impervious

[ im-pur-vee-uhs ]
/ ɪmˈpɜr vi əs /

adjective

not permitting penetration or passage; impenetrable: The coat is impervious to rain.
incapable of being injured or impaired: impervious to wear and tear.
incapable of being influenced, persuaded, or affected: impervious to reason; impervious to another's suffering.

Nearby words

  1. impertinency,
  2. impertinent,
  3. impertinently,
  4. imperturbable,
  5. imperturbation,
  6. impetiginous,
  7. impetigo,
  8. impetigo herpetiformis,
  9. impetigo neonatorum,
  10. impetigo vulgaris

Also im·per·vi·a·ble [im-pur-vee-uh-buhl] /ɪmˈpɜr vi ə bəl/.

Origin of impervious

From the Latin word impervius, dating back to 1640–50. See im-2, pervious

Related formsim·per·vi·ous·ly, adverbim·per·vi·ous·ness, noun

Can be confusedimpermeable impervious

Dictionary.com Unabridged Based on the Random House Unabridged Dictionary, © Random House, Inc. 2019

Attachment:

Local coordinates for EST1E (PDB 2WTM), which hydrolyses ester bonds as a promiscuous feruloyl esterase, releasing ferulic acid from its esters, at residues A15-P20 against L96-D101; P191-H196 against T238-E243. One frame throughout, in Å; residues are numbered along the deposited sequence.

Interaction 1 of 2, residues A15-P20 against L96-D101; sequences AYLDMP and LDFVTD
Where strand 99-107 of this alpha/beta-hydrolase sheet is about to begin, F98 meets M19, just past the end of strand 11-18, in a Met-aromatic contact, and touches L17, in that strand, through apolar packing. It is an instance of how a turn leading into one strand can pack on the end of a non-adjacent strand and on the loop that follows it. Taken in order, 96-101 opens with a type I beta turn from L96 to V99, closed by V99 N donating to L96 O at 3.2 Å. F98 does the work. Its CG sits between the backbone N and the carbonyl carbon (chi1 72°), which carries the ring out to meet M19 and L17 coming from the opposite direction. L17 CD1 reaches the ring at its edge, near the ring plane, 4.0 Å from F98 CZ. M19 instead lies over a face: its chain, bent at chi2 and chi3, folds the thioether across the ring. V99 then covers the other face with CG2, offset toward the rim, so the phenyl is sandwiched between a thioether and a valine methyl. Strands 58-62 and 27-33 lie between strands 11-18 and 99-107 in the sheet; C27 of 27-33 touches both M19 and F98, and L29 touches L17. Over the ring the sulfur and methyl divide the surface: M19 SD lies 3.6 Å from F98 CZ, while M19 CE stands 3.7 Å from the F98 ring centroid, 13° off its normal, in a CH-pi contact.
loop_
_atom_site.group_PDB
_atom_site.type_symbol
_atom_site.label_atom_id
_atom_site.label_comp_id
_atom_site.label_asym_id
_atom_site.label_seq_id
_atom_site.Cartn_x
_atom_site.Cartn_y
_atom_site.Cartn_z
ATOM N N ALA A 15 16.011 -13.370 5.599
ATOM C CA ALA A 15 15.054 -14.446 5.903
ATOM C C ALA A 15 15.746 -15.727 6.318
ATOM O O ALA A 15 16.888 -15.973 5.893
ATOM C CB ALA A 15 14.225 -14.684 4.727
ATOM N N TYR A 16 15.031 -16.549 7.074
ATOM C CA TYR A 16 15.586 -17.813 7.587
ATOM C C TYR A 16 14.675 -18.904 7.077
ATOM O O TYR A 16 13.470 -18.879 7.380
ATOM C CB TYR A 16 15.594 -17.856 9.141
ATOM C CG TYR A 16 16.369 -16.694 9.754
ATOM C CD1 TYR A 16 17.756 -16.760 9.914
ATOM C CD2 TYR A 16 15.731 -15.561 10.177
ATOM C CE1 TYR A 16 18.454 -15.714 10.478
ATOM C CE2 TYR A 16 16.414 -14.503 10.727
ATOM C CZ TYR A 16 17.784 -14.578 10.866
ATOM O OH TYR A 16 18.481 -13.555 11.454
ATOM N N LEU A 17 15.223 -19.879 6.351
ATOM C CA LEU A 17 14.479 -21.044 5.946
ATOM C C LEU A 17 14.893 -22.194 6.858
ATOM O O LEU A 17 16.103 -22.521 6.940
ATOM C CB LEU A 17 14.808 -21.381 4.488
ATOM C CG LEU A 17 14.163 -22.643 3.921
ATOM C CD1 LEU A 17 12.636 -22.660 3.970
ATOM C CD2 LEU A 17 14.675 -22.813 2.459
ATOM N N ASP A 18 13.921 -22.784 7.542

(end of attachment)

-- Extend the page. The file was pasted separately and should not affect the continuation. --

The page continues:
British Dictionary definitions for imperviousness

impervious

imperviable

/ (ɪmˈpɜːvɪəs) /

adjective

not able to be penetrated, as by water, light, etc; impermeable
(often postpositive foll by to) not able to be influenced (by) or not receptive (to)impervious to argument
Derived Formsimperviously, adverbimperviousness, noun

Collins English Dictionary - Complete & Unabridged 2012 Digital Edition © William Collins Sons & Co. Ltd. 1979, 1986 © HarperCollins Publishers 1998, 2000, 2003, 2005, 2006, 2007, 2009, 2012

Word Origin and History for imperviousness

impervious

adj.

1640s, from Latin impervius "that cannot be passed through," from assimilated form of in- "not, opposite of" (see in- (1)) + pervius "letting things through," from per "through" + via "road." Related: Imperviously; imperviousness.

Online Etymology Dictionary, © 2010 Douglas Harper